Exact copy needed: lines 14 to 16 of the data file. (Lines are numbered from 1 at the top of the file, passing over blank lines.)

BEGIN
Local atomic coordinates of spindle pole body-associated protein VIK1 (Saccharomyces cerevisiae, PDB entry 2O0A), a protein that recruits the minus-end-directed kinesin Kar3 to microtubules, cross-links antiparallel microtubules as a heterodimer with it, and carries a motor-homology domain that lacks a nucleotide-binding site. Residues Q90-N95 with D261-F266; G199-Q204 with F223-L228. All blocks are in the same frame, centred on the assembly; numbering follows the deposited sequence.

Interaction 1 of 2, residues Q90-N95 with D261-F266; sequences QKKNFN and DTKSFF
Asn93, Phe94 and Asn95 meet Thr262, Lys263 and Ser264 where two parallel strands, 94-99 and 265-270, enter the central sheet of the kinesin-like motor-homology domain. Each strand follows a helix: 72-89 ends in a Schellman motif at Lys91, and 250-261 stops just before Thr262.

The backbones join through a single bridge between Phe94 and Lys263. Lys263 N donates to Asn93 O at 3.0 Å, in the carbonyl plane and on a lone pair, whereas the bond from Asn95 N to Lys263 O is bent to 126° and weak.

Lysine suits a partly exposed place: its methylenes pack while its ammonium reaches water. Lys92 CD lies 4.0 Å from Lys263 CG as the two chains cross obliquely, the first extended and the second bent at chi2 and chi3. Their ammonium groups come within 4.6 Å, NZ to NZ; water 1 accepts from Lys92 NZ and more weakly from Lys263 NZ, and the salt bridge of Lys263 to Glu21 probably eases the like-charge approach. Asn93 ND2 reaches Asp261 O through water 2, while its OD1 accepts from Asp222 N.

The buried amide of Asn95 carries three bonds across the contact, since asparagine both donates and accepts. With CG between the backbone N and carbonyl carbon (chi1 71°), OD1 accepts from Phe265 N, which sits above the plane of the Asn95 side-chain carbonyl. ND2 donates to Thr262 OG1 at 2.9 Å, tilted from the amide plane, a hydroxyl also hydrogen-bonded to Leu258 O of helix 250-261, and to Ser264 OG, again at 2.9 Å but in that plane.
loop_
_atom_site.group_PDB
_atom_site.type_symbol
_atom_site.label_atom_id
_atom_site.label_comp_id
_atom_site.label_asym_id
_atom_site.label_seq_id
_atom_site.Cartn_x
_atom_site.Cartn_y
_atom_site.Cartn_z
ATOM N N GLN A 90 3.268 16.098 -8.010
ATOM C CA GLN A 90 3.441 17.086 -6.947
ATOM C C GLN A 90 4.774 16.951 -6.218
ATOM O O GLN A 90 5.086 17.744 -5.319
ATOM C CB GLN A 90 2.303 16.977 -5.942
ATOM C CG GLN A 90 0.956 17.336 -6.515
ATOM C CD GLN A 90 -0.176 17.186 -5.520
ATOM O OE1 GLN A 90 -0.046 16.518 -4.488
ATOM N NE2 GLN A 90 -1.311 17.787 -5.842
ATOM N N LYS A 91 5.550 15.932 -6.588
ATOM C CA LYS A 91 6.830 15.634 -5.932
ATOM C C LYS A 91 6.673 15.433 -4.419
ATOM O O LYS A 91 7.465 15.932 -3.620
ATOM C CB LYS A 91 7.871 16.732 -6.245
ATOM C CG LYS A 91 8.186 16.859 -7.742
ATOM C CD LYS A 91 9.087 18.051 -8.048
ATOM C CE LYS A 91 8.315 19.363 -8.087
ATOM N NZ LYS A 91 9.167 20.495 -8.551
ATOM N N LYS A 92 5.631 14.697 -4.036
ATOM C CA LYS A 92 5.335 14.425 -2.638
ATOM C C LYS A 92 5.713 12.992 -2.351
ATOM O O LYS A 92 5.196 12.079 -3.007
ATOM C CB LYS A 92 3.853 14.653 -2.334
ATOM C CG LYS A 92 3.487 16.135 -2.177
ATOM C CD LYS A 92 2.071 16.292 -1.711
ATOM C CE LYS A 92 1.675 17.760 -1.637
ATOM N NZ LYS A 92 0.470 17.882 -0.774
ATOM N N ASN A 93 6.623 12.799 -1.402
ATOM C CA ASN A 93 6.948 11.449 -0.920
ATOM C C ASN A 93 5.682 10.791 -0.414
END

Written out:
_atom_site.Cartn_x
_atom_site.Cartn_y
_atom_site.Cartn_z